October 02, 2019 | The Biafra Post

Mary Nwametu Nzimiro was born on October 16, 1898, in Oguta, Imo state. Her father was one of the first two warrant chiefs for Oguta appointed by Britain’s Queen Victoria and her mother was a successful trader.

At the time when Mary was born, there was international trading between Nigeria, a major producer of cocoa, palm oil, palm kernel, and Britain, who sold manufactured materials, such as texti, beverages, and salt to Nigeria during the 18th and 19th centuries.

In 1914, Mary became the first girl to be enrolled in a Roman Catholic School at Oguta and was later enrolled at the Catholic Convent School, Asaba, where she graduated in 1920.

That same year, she married Richard Nzimiro, a clerk with United African Company (UAC), the company where her mother had also established British trade contacts.

Mary started business as a petty trader, selling salt and because of her husband’s job, they were always moving around. They soon moved to Port Harcourt, where she started trading in textiles, gunpowder, and cosmetics.

According to history, in 1950, during a routine sales probe, Mary said that her estimated monthly turnover was £6,000 to £8,000. She also entered into a manufacturing venture, producing men’s undershirts and later owned two gas stations from which she collected an estimated annual rent of £25,000 in the 1980s.

Mary’s business grew so much that she eventually asked her husband to resign from his job to help her manage the business. Through hard work and the help of her mother, Mary became the principal factor for the UAC and also served as the sole agent for their eastern zone.

Her involvement in Nigeria’s political struggles during the 1940s and ’50s earned her, her council women’s wing of the National Council of Nigerian Citizens, which was one of the nation’s most influential political parties in 1946.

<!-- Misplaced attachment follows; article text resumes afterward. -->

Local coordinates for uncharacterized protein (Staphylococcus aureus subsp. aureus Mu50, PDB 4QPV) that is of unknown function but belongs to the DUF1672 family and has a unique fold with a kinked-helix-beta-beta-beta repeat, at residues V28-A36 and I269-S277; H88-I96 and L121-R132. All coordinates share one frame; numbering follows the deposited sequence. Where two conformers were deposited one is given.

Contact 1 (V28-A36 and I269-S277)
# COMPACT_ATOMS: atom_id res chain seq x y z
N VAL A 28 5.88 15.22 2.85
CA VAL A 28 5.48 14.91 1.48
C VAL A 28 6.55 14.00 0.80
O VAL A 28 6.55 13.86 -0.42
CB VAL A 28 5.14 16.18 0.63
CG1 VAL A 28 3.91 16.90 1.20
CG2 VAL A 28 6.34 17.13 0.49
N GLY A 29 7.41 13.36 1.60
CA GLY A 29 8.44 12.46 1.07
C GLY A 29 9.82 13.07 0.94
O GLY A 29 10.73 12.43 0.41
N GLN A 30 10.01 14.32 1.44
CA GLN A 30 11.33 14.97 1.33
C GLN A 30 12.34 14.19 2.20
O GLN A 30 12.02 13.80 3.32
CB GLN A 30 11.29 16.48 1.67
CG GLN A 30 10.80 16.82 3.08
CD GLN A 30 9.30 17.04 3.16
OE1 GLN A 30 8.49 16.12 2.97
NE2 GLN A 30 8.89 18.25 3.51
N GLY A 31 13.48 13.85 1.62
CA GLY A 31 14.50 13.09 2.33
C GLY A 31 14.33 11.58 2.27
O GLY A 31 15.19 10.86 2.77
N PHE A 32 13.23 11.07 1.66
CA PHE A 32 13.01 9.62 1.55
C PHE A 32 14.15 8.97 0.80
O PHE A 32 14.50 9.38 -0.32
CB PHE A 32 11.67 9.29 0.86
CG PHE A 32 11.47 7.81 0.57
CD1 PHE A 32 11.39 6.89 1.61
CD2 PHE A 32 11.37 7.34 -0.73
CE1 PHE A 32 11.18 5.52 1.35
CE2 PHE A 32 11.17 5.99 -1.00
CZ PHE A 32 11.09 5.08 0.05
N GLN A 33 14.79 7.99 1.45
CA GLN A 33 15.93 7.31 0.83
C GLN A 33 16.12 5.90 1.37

With her help and support, Mary’s husband was elected as the first mayor of Port Harcourt in 1956 and she was reportedly the one who financed her husband’s political ambition.

Mary’s daughter, Priscilla Nzimiro became the first Igbo woman to become a medical doctor after she studied medicine in Scotland. As Mary’s prosperity grew, she became a philanthropist, especially in the area of education. In 1945, she founded the William Wilberforce Academy at Oguta.

After the death of Priscilla in 1950, the academy was renamed the Priscilla Memorial Grammar School. Mary Nzimiro awarded scholarships to Ghanaians, Sierra Leonians and Nigerians. She also provided the means for several women in her family to study domestic science and fashion.

Because of her success in business, she was invited by the directors of UAC to England for her first overseas tour in 1948. On other visits to Britain, Mary was twice hosted by Queen Elizabeth II and Prince Philip, Duke of Edinburgh.

In her homeland, Mary was honoured with the title of Ogbuefi, thereby becoming the second woman to be initiated into the Ikwamuo society, which was said to be reserved for men.

In 1956, she became a member of Moral Re-Armament founded by Frank Buchman. In 1966, Mary established the Nzimiro Memorial Girls’ Secondary School after her husband, who had died in 1959. The two schools are seen as Mary’s greatest contribution to national development.

She helped young women to be trained in modern domestic skills and also operated inexpensive lodgings for women who had come to Port Harcourt seeking work but had no place to stay.

During the civil war in Nigeria, Mary supported the Biafran soldiers with food. She traveled throughout the eastern region of the country, collecting clothing and food for distribution to soldiers in the army camps.

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